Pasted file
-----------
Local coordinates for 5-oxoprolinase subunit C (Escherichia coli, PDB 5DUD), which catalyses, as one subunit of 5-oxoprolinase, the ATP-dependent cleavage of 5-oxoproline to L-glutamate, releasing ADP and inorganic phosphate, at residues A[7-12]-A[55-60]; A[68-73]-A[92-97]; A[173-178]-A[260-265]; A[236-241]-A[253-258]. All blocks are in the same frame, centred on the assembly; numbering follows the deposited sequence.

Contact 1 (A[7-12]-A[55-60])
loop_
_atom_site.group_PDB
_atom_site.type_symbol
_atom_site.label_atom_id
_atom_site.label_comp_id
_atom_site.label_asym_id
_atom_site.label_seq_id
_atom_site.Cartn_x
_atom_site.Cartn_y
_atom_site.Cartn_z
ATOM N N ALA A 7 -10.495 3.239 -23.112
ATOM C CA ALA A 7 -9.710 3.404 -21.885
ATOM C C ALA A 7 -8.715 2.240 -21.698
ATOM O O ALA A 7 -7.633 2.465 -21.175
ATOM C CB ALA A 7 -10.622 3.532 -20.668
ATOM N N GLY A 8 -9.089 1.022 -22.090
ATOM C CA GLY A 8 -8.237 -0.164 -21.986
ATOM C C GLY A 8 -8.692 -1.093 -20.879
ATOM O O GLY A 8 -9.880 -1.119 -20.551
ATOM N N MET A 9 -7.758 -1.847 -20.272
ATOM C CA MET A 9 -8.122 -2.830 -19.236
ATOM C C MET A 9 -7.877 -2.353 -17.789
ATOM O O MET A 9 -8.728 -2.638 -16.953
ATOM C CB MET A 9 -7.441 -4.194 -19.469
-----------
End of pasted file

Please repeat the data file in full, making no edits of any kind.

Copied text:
Local coordinates for 5-oxoprolinase subunit C (Escherichia coli, PDB 5DUD), which catalyses, as one subunit of 5-oxoprolinase, the ATP-dependent cleavage of 5-oxoproline to L-glutamate, releasing ADP and inorganic phosphate, at residues A[7-12]-A[55-60]; A[68-73]-A[92-97]; A[173-178]-A[260-265]; A[236-241]-A[253-258]. All blocks are in the same frame, centred on the assembly; numbering follows the deposited sequence.

Contact 1 (A[7-12]-A[55-60])
loop_
_atom_site.group_PDB
_atom_site.type_symbol
_atom_site.label_atom_id
_atom_site.label_comp_id
_atom_site.label_asym_id
_atom_site.label_seq_id
_atom_site.Cartn_x
_atom_site.Cartn_y
_atom_site.Cartn_z
ATOM N N ALA A 7 -10.495 3.239 -23.112
ATOM C CA ALA A 7 -9.710 3.404 -21.885
ATOM C C ALA A 7 -8.715 2.240 -21.698
ATOM O O ALA A 7 -7.633 2.465 -21.175
ATOM C CB ALA A 7 -10.622 3.532 -20.668
ATOM N N GLY A 8 -9.089 1.022 -22.090
ATOM C CA GLY A 8 -8.237 -0.164 -21.986
ATOM C C GLY A 8 -8.692 -1.093 -20.879
ATOM O O GLY A 8 -9.880 -1.119 -20.551
ATOM N N MET A 9 -7.758 -1.847 -20.272
ATOM C CA MET A 9 -8.122 -2.830 -19.236
ATOM C C MET A 9 -7.877 -2.353 -17.789
ATOM O O MET A 9 -8.728 -2.638 -16.953
ATOM C CB MET A 9 -7.441 -4.194 -19.469